9 June 2020

Human-caused mass extinction still accelerating

A new analysis shows the sixth mass extinction is accelerating, with more than 500 vertebrate species at risk of becoming extinct in less than 20 years – as many as were lost over the entire course of the last century.

Sumatran rhino
© International Rhino Foundation CC BY 2.0

The study published in Proceedings of the National Academy of Sciences (PNAS) by a group of scientists including Population Matters Patron Paul Ehrlich found that out of almost 30,000 species of land-dwelling vertebrates, 515 already have fewer than 1,000 individuals left. More than half of these species have been reduced to 250 or fewer individuals, mostly mammals and amphibians. The species on the brink include the Sumatran rhino, the Clarion island wren, the Epañola giant tortoise and the Harlequin frog.

There have already been five mass extinction episodes over the last 450 million years – each of these were caused by catastrophic environmental changes such as massive volcanic eruptions, depletion of oceanic oxygen, or an asteroid strike. The sixth mass extinction we are in now is due to human activity.

Because humanity depends on the ecosystem services provided by biodiversity, the scientists warn that its destruction could cause the collapse of civilisation if nothing is done to reverse the trend.

"When humanity exterminates populations and species of other creatures, it is sawing off the limb on which it is sitting, destroying working parts of our own life-support system." – Professor Paul Ehrlich

The authors point out that the human population exploded from 1 million people at the dawn of agriculture 11,000 years ago to 7.7 billion and growing today, making it increasingly difficult for other species to thrive. The extinction crisis will continue to worsen under our current population and consumption trajectories. They also highlight that "extinction breeds extinction", meaning that due to the interdependency of species within ecosystems, losing one often has cascading detrimental effects on the others.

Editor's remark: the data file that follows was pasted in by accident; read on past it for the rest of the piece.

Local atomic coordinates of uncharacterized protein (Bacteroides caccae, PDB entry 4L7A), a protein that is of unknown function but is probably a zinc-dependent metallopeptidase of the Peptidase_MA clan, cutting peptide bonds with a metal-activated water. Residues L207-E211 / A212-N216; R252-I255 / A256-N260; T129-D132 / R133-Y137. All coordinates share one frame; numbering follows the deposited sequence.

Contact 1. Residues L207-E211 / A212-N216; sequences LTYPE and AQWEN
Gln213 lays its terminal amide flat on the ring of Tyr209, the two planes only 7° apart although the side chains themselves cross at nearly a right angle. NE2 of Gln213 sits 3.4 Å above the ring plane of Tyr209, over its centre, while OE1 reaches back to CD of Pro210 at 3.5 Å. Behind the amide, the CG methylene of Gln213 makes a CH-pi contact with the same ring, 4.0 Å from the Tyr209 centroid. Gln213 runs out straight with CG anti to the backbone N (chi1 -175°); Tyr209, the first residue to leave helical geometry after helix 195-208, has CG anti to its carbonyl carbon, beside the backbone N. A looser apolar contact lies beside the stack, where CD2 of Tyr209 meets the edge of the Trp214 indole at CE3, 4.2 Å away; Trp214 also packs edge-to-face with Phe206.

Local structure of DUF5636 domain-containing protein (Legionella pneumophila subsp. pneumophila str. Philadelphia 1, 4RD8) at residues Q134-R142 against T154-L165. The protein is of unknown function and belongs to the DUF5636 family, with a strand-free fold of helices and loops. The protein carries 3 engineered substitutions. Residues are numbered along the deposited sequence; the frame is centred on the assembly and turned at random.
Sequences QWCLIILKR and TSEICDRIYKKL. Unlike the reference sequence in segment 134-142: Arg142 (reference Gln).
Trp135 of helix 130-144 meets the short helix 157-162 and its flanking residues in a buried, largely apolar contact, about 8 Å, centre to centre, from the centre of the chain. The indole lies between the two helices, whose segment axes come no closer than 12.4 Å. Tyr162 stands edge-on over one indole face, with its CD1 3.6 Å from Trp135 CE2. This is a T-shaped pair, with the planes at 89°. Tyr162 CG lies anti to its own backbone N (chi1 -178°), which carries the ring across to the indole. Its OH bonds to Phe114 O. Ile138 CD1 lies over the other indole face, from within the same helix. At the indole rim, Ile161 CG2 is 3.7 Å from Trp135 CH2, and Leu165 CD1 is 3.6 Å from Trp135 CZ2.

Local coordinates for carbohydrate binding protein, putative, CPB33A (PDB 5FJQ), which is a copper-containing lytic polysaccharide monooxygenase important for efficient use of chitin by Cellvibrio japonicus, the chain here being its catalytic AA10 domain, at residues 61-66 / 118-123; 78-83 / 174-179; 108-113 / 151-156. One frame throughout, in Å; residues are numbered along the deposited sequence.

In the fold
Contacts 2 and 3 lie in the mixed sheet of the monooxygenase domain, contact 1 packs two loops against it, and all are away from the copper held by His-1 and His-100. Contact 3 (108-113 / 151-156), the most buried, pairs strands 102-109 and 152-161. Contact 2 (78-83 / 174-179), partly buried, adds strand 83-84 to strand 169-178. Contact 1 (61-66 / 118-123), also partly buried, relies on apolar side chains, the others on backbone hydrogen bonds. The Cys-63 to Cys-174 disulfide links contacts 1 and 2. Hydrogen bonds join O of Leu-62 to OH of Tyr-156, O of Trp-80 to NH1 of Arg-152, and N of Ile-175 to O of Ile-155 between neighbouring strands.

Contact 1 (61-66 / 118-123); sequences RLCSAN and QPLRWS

Of the close to 400 study species with populations of under 5,000, almost all were found to live in the same areas as those which number less than 1,000 – mostly “heavily populated” areas such as tropical Asia which could soon undergo regional biodiversity collapse. The extinction crisis and its impacts are more immediate than the climate crisis, according to the scientists, but much less known by governments and the general public.

Another study on the decline of hoofed mammals published in Frontiers in Ecology and Evolution this month also warns of an irreversible tipping point and concludes that the ultimate cause of species decline is “unabating human population growth”. The scientific evidence for the increase in human numbers being a leading cause of biodiversity loss is overwhelming. Last year, a key UN report found that one million species are now threatened with extinction and explicitly identified human population growth as a driver.

As the PNAS paper concludes, the time for urgent action is now:

“The window of opportunity is almost closed. We must save what we can, or lose the opportunity to do so forever. [… ] What is at stake is the fate of humanity and most living species. Future generations deserve better from us.”

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